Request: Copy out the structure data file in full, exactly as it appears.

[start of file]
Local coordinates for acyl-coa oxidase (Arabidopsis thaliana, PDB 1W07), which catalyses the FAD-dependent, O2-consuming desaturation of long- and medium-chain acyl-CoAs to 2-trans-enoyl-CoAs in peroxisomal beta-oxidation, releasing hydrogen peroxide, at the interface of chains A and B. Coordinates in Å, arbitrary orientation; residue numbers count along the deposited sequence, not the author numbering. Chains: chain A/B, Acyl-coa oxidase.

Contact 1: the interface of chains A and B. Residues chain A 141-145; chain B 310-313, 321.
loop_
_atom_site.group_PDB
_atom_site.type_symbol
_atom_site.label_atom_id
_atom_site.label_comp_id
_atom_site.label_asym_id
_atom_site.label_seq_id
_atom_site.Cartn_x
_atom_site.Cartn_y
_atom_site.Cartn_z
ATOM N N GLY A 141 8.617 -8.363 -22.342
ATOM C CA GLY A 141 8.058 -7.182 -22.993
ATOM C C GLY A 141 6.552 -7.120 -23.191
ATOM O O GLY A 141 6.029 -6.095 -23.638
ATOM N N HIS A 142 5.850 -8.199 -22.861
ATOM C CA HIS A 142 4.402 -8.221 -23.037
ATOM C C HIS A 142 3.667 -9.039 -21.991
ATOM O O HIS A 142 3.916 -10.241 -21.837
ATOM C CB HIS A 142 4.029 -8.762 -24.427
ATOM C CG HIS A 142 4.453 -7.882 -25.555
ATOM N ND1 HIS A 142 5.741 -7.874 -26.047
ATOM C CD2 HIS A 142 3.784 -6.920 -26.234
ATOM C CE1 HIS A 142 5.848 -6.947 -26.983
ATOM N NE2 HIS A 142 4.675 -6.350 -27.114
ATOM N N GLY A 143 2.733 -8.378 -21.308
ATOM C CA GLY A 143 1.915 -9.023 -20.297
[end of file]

Local coordinates for acyl-coa oxidase (Arabidopsis thaliana, PDB 1W07), which catalyses the FAD-dependent, O2-consuming desaturation of long- and medium-chain acyl-CoAs to 2-trans-enoyl-CoAs in peroxisomal beta-oxidation, releasing hydrogen peroxide, at the interface of chains A and B. Coordinates in Å, arbitrary orientation; residue numbers count along the deposited sequence, not the author numbering. Chains: chain A/B, Acyl-coa oxidase.

Contact 1: the interface of chains A and B. Residues chain A 141-145; chain B 310-313, 321.
loop_
_atom_site.group_PDB
_atom_site.type_symbol
_atom_site.label_atom_id
_atom_site.label_comp_id
_atom_site.label_asym_id
_atom_site.label_seq_id
_atom_site.Cartn_x
_atom_site.Cartn_y
_atom_site.Cartn_z
ATOM N N GLY A 141 8.617 -8.363 -22.342
ATOM C CA GLY A 141 8.058 -7.182 -22.993
ATOM C C GLY A 141 6.552 -7.120 -23.191
ATOM O O GLY A 141 6.029 -6.095 -23.638
ATOM N N HIS A 142 5.850 -8.199 -22.861
ATOM C CA HIS A 142 4.402 -8.221 -23.037
ATOM C C HIS A 142 3.667 -9.039 -21.991
ATOM O O HIS A 142 3.916 -10.241 -21.837
ATOM C CB HIS A 142 4.029 -8.762 -24.427
ATOM C CG HIS A 142 4.453 -7.882 -25.555
ATOM N ND1 HIS A 142 5.741 -7.874 -26.047
ATOM C CD2 HIS A 142 3.784 -6.920 -26.234
ATOM C CE1 HIS A 142 5.848 -6.947 -26.983
ATOM N NE2 HIS A 142 4.675 -6.350 -27.114
ATOM N N GLY A 143 2.733 -8.378 -21.308
ATOM C CA GLY A 143 1.915 -9.023 -20.297